EA CEO John Riccitiello recently commented at the Reuters Global Media Summit that the Redwood City, CA based gaming giant would cut its slate of titles by as much as 40 percent in 2011. EA is now looking at putting out 35 traditional boxed games this fiscal year, down from 50 last year. And according to Riccitiello, that number will continue to drop year after year to, “some number probably between the low 20s and the high 20s that’s right.”
EA’s traditional bread and butter, boxed, in-store retail games, which account for 75 percent of EA’s revenues has continued it’s downward spiral, and clearly Riccitiello has seen the writing on the wall. Or at least, heard what investors have had to say. As Reuters reports, EA’s shares, as well as those of other video game publishers have seen some tough times over the past year, mostly incited by pessimism about the overall direction of the video game industry.
“I think we’re at the classic hump where we’ve told people where we’re going. There’s evidence we’re going to get there, but Vegas isn’t putting money on it because we’re only in the fourth inning,” Riccitiello said.
With that said, it may look like EA’s long-running turnaround is starting to pay off. In addition to cutting costs across the board, reducing the number of employees, and issuing more conservative financial forecasts, investor excitement is starting to build around the upcoming BioWare developed Star Wars: The Old Republic, which EA hopes will give Activision’s World of Warcraft a run for it’s money. However, a new report issued by Gamasutra, places SWTOR’s release date “sometime” in EA’s 2012 fiscal year, which starts in April 2011. Read:Christmas 2011.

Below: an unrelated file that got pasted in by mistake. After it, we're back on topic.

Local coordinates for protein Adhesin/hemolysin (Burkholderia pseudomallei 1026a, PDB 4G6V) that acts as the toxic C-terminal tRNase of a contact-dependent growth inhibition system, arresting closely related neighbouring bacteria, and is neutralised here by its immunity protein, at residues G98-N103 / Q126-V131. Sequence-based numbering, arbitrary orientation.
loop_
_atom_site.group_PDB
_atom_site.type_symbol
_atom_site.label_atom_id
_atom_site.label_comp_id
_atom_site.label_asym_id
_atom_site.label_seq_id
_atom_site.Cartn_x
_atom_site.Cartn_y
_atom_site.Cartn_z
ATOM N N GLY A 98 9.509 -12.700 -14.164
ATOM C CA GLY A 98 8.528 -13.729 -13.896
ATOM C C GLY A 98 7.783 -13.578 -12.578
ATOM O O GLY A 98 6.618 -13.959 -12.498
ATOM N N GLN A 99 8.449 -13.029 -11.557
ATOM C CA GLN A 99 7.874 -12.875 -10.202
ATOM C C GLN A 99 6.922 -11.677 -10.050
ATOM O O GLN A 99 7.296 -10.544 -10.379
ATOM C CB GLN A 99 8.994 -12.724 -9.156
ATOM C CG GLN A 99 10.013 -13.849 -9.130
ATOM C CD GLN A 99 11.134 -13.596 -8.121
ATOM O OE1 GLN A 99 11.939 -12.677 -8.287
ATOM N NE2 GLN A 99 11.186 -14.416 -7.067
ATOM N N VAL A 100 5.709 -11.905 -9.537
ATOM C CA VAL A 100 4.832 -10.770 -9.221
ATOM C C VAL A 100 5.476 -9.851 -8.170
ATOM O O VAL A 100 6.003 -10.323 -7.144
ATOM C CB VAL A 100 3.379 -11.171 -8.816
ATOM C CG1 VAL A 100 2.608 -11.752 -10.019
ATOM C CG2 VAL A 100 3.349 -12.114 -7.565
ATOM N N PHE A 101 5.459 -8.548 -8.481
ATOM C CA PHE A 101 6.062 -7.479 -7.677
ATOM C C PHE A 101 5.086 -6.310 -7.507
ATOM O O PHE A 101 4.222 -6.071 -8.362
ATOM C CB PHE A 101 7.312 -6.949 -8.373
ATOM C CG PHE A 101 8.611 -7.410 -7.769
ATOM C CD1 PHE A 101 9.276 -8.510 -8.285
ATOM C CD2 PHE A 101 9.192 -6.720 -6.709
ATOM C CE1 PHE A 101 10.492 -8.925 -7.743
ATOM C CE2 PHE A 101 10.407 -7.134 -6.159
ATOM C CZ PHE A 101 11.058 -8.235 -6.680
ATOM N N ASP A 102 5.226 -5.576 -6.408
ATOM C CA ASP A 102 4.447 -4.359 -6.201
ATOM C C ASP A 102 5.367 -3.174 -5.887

When it comes down to the 1’s and 0’s, EA has seen a healthy 30 percent increase in revenues derived from digital, downloadable, and mobile content over the course of this past year, totaling $570 million, or, roughly 15 percent of EA’s total revenue stream. Riccitiello and company are projecting a modest 30 percent increase on these numbers this year.
EA is currently the highest ranked games publisher on Apple’s App Store, thanks in part to their Playfish acquisition. Likewise, EA’s clearly serious about keeping this top slot, as earlier last month, they snatched up iPhone games developer Chillingo.
If the Playfish and Chillingo acquisitions weren’t enough, Reuters also reports that EA is currently spending around $1 billion per year on research and development, with half of this budget dedicated solely to non-traditional games and gaming.
At the end of the day, it seems as though the giant that is EA has caught on to what smaller, more agile gaming companies have known for a while – boxes are dinosaurs, and mobile and online is where it’s at. And now that that sleeping giant has been awoken … let’s see what kind of havoc (in the best possible ways) it can wreak.